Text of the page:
A spike in illegal camping in the nature reserve next to Brunswick Heads Surf Club is taking a toll on native plants and animals there, with some campers bringing cars, dogs and petrol-powered generators into the pristine spot.
Despite Council attempts to block vehicle access to the sprawling reserve, multiple campsites remain, with some campers driving over native plants and shrubs to enter the area.
Rohan Stewart from the Brunswick Bush School said that in the four-and-a-half years he had been coming to the reserve he had never seen so much illegal camping.
‘There’s always been a few long-term campers in there, but in the past six months it’s gone crazy,’ Mr Stewart said.
‘It’s not just people at the low end of the income spectrum.
‘It looks like word has gotten around that there’s this great spot here where you can camp next to the beach and the river, with public toilets nearby and free meals at the community centre.’
Mr Stewart supplied The Echo with pictures of two large and elaborate campsites in the reserve that included generators, fires and dogs.
‘Once you get people driving in they’re able to bring in a whole lot more gear,’ he said.
‘You’re getting cars driving over plants that took quite a while to grow, people cutting off branches for firewood or access.
‘This is an area where you’ve got swamp wallabies, echidnas, goannas.
‘This would definitely be having an impact on the native wildlife.’
He said a couple of well-placed bollards in the carpark would make it much harder for people to get their cars in.
Nadia de Souza Pietramale, who has spent nearly nine years clearing bitou bush from the site, said one long-term camper had been particularly destructive.
‘He’s got a four-wheel-drive, a trailer and a bike in there,’ said Ms de Souza Pietramale, from the group Byron Shire Chemical Free Landcare.
‘He rides all over the pink nodding orchidia, which is a threatened species… and clears the native plants so he can play golf in there.
‘I’ve reported him to Crown Lands hundreds of times, but they never do anything.’
One of the reasons for the lack of action in relation to illegal camping on the site appears to be the fact that management responsibility is split between Byron Council, Crown Lands and National Parks.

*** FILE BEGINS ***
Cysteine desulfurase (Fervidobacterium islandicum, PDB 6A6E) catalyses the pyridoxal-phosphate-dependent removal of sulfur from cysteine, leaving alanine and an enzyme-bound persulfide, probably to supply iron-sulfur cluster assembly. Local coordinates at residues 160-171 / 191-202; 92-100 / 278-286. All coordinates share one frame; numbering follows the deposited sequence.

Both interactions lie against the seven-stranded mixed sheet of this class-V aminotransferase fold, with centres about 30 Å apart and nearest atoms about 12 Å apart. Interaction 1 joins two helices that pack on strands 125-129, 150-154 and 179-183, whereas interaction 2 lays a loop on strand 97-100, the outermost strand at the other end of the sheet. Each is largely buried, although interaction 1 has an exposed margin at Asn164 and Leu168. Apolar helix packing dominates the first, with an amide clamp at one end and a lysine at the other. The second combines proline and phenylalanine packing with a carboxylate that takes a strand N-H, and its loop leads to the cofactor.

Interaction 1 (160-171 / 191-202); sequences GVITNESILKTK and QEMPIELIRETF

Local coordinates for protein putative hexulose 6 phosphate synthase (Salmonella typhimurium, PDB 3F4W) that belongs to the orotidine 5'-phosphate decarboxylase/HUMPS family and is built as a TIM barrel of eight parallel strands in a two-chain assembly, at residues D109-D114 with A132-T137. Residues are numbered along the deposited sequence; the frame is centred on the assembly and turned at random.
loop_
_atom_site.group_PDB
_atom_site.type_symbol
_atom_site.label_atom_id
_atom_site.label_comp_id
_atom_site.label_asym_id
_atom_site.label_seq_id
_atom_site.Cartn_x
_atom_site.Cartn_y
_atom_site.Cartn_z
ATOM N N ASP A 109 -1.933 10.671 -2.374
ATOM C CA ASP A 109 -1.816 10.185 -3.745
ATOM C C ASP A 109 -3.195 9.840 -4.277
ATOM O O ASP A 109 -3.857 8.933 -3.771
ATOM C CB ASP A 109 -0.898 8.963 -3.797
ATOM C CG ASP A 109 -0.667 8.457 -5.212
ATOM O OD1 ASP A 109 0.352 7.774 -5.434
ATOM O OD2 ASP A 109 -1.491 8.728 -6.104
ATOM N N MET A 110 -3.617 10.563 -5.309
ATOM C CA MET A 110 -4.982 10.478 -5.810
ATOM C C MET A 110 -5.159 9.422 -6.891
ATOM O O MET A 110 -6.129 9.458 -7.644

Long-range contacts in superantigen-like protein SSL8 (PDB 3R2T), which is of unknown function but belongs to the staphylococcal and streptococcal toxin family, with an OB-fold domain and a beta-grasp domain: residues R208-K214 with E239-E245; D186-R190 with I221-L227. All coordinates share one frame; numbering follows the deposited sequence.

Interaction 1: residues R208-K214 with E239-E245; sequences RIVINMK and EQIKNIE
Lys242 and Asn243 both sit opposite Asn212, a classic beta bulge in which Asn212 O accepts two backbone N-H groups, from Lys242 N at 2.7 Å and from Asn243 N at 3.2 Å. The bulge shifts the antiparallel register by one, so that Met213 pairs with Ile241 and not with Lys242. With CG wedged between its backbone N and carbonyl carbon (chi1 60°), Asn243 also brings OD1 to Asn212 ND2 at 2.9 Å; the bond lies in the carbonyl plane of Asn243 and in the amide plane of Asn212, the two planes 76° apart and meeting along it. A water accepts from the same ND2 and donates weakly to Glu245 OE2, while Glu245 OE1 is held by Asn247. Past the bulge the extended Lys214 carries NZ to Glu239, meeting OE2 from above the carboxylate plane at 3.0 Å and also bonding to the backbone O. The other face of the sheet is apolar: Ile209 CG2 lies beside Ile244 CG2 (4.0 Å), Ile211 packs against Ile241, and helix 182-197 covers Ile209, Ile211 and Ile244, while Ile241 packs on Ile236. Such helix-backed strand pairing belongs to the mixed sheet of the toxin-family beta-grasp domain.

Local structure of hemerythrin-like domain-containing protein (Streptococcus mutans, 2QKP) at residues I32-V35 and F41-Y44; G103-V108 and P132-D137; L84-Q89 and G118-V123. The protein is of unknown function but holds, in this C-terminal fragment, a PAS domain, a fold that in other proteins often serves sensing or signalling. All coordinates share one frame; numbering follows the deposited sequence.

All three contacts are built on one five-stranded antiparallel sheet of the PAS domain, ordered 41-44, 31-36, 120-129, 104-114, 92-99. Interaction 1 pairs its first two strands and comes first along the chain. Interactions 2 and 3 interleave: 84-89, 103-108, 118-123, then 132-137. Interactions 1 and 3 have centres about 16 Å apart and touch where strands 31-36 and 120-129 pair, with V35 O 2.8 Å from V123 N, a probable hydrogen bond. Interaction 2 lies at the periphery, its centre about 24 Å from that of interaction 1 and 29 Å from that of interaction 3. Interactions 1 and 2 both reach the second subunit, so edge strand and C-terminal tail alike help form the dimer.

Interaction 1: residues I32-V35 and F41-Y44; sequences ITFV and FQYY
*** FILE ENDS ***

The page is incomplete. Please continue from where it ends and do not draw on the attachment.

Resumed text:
‘The community is paying the price for the lack of proper management,’ Ms de Souza Pietramale said.
‘The signage needs to be clarified for a start; it’s very confusing.
‘Then there’s the dumping. We [Byron Shire Chemical Free Landcare] are the ones who end up dealing with the old mattresses and other stuff from people who camp there and then leave half their campsite behind.’
Council staff Q&A
Has council observed an increase in the number of people camping illegally on Crown Land next to the Brunswick Heads surf club and in the adjacent Tyagarah Reserve? If so, what does Council attribute this to?
Illegal camping is a significant issue in the Byron Shire, particularly in the warmer months and around major events such as music festivals.
Council’s enforcement team works seven days a week targeting a wide range of activities, including illegal camping, and issues fines accordingly.
There are some parts of the Shire that are hotspots for illegal camping and Brunswick Heads is one of them. Staff have observed the number of people camping on Crown land at Brunswick Heads fluctuates.
Is council aware of the impact these activities are having on the natural environment in this area?
Illegal camping is not only a major concern for Council staff but residents are naturally worried about the impact on their amenity. Illegal camping often occurs in places where there are no public toilets or rubbish bins and the impact on the environment is immediate. Areas become dirty and unhygienic very quickly and local people feel alienated from public spaces. Staff are patrolling the Shire every day targeting these type of activities.
Council staff are aware of the issues associated with illegal camping activity in the Shire. This issue has been the subject of reports to Council.
What measures has council taken to address this problem? Has this included council officers taking enforcement action? If so, how many fines have been issued in the past two months?
Council’s enforcement team works seven days a week, patrolling the Shire for activities including illegal camping and parking offences etc. During busy periods, such as Christmas and New Year, rosters often start at 3am and finish at midnight to send a strong message to illegal campers.
Between Christmas and New Year in 2017 staff issued 1119 infringement notices for a range of offences including illegal camping and parking. 218 of those notices were for illegal camping and 901 were for other offences including parking fines and people setting up their vans and sleeping in cars in ‘No Parking’ areas.
Many illegal campers are people just passing through the Byron Shire, while others are homeless people. The issue of homelessness is complex and not something that can be solved by the Council alone. There is not a simple answer. Council works closely with a range of other agencies, including NSW Health, FACs and NSW Police. It is important for people to know that Council only has limited powers to move people on and for this reason, Council patrols are often done in conjunction with police. Council staff patrol and take action appropriate to the situation in accordance with Council’s enforcement policy and homeless policy. Rostered patrols of the area will continue over the summer period.